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Trade Your Way To Success Using Fibonacci Retracement

Fibonacci retracement is a method investors use in technical analysis to determine potential areas of support and resistance. These levels are derived from the Fibonacci sequence of numbers whose ratios provide price levels to which markets can potentially retrace a portion of their move before the price action continues in their original direction. These price levels appear as horizontal lines indicating where supports and resistances are likely. 

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Each level is associated with a percentage. The percentage is how much of a prior move the price has retraced. The Fibonacci retracement levels are 23.6%, 38.2%, 61.8%, and 78.6%. 50% is also used by other traders even though it is not a Fibonacci level. Fibonacci retracement levels were named after Italian mathematician Leonardo Bigollo Pisano — or more famously known as Leonardo Fibonacci (shortened from fillius Bonacci, or “son of Bonacci.”) It should be noted that Fibonacci did not create the famous sequence. Instead, he introduced these numbers to Western Europe after learning about them from Indian merchants.

How to Calculate Fibonacci Levels

Suppose the price of a stock rises $10 and then drops $2.36. In this case, it has retraced 23.6%, a Fibonacci number. The value is taken by drawing 2 significant price points (high and low), and the indicator will create the price levels between 2 points. The great thing about charting tools is that they simply calculate these points of reference based on where you place the 2 starts and end of the level.

Take a look at this TSLA chart. Once the Fibonacci levels are applied, the tool automatically calculates the ratio for you to see areas of potential resistance easily.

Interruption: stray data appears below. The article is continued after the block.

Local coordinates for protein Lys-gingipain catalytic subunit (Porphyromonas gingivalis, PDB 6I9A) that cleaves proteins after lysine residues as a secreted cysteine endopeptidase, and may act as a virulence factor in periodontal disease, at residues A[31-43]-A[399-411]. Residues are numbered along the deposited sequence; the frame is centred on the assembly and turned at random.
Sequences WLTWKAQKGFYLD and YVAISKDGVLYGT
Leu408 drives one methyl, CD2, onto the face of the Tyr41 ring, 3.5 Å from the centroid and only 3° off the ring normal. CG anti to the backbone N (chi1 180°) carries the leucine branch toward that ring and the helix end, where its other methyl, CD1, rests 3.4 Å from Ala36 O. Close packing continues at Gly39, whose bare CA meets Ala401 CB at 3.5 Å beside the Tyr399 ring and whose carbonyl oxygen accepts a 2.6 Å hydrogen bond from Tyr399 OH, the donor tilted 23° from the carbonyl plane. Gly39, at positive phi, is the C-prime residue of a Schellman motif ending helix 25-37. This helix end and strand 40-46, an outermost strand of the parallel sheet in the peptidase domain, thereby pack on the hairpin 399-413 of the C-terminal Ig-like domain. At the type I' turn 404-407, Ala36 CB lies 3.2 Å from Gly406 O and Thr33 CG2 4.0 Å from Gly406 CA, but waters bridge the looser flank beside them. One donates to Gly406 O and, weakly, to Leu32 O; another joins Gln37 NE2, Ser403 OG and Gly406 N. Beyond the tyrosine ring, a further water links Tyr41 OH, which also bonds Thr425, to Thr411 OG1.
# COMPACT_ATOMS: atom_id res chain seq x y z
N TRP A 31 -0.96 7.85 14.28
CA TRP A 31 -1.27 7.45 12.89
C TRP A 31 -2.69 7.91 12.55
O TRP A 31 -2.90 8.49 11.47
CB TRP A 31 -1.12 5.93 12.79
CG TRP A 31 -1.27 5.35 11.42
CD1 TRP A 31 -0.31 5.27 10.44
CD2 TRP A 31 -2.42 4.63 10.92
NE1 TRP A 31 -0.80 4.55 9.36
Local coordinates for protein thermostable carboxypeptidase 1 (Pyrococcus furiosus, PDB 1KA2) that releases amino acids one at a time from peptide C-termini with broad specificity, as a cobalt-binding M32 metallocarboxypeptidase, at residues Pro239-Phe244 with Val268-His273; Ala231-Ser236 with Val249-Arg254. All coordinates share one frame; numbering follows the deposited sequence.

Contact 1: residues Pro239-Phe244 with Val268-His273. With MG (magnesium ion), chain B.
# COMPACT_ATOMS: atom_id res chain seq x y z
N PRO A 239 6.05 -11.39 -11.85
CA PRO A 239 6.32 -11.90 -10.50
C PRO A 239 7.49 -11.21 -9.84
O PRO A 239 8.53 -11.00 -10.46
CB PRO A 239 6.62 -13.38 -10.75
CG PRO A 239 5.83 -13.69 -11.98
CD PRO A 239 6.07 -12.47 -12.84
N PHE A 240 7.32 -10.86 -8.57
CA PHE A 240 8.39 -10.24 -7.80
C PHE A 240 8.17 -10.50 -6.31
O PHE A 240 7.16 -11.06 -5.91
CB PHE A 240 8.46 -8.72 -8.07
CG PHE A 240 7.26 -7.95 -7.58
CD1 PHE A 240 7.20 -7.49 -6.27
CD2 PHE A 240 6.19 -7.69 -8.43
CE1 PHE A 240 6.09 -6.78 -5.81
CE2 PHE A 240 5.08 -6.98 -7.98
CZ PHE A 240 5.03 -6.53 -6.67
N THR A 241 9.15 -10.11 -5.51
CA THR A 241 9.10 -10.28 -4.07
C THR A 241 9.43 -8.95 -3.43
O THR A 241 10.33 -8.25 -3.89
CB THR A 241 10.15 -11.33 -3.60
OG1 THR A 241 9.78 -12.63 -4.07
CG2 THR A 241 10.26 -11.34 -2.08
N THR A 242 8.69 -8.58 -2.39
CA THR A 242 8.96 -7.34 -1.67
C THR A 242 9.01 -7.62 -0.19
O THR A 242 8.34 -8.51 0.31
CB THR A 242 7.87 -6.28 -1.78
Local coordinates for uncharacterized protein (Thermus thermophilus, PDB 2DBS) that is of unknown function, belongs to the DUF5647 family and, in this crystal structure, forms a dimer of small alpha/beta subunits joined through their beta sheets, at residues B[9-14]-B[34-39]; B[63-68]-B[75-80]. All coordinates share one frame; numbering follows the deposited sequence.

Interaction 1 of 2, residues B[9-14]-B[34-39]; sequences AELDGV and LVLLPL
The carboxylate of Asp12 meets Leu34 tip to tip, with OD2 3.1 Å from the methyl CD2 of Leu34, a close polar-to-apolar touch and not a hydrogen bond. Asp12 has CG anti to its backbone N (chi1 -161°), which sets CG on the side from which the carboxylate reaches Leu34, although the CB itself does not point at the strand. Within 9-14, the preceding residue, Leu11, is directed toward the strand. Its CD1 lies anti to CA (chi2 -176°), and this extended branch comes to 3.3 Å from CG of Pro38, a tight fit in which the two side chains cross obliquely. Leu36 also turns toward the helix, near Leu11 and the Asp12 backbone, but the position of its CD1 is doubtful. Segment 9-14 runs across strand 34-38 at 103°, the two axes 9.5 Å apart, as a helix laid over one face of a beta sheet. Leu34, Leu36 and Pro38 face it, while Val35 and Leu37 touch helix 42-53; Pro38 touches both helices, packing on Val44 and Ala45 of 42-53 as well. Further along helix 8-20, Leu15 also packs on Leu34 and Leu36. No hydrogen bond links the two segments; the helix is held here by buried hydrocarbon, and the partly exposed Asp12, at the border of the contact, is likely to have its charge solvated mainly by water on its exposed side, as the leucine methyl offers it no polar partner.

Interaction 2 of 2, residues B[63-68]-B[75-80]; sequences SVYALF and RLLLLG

Fibonacci Retracement example

Applying Fibonacci Retracement Tool to Your Chart

Most trading and charting software packages already have drawing tools allowing users to create their analyses. For example, in the TradingView chart, you can click on the drawing tools it has on the left and choose “Fib Retracement.”

Fibonacci Retracement example

From there, you can click on any of the swing highs and swing lows that you would like to place your retracement tool info on. The rule of thumb is you plot from high to low if you are trying to plot levels on the price that you perceive to continue downward and in reverse for stocks that are moving up.

Fibonacci Retracement example

This will then overlay the levels that show potential areas of support/resistance.

Fibonacci Retracement example

How To Modify Your Fibonacci Retracement Settings

You can set up or modify your Fibonacci retracement level by highlighting your plotted levels, right-clicking, and choosing settings to open up the menu. The menu allows you to set the retracement levels, type of lines, color, etc. You can also include additional levels for the lines.

You will also notice the addition of values above 1(100%) in the settings. These are called “Fibonacci Extensions”. 

What Are Fibonacci Extensions?

Fibonacci extensions are also based on the Fibonacci sequence and are used to project price levels or profit targets beyond the current range of high and low prices. These are typically used to project potential resistance, overextensions of price swings, etc. We will look more into extensions in future articles.

What Is the Significance of Each Level?